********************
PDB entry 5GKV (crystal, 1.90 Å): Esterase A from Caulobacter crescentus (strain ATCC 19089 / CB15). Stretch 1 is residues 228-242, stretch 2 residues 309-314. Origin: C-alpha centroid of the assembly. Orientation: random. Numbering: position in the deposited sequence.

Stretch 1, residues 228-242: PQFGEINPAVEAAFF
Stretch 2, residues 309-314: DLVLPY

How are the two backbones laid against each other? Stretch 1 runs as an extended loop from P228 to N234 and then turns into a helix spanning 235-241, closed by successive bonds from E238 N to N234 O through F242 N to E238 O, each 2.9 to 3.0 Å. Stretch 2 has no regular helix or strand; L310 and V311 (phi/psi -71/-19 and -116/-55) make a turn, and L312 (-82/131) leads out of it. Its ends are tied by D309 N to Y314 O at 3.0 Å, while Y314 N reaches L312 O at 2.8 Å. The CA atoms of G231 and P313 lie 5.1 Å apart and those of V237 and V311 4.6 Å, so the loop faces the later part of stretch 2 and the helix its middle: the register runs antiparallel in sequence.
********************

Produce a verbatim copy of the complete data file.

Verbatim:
PDB entry 5GKV (crystal, 1.90 Å): Esterase A from Caulobacter crescentus (strain ATCC 19089 / CB15). Stretch 1 is residues 228-242, stretch 2 residues 309-314. Origin: C-alpha centroid of the assembly. Orientation: random. Numbering: position in the deposited sequence.

Stretch 1, residues 228-242: PQFGEINPAVEAAFF
Stretch 2, residues 309-314: DLVLPY

How are the two backbones laid against each other? Stretch 1 runs as an extended loop from P228 to N234 and then turns into a helix spanning 235-241, closed by successive bonds from E238 N to N234 O through F242 N to E238 O, each 2.9 to 3.0 Å. Stretch 2 has no regular helix or strand; L310 and V311 (phi/psi -71/-19 and -116/-55) make a turn, and L312 (-82/131) leads out of it. Its ends are tied by D309 N to Y314 O at 3.0 Å, while Y314 N reaches L312 O at 2.8 Å. The CA atoms of G231 and P313 lie 5.1 Å apart and those of V237 and V311 4.6 Å, so the loop faces the later part of stretch 2 and the helix its middle: the register runs antiparallel in sequence.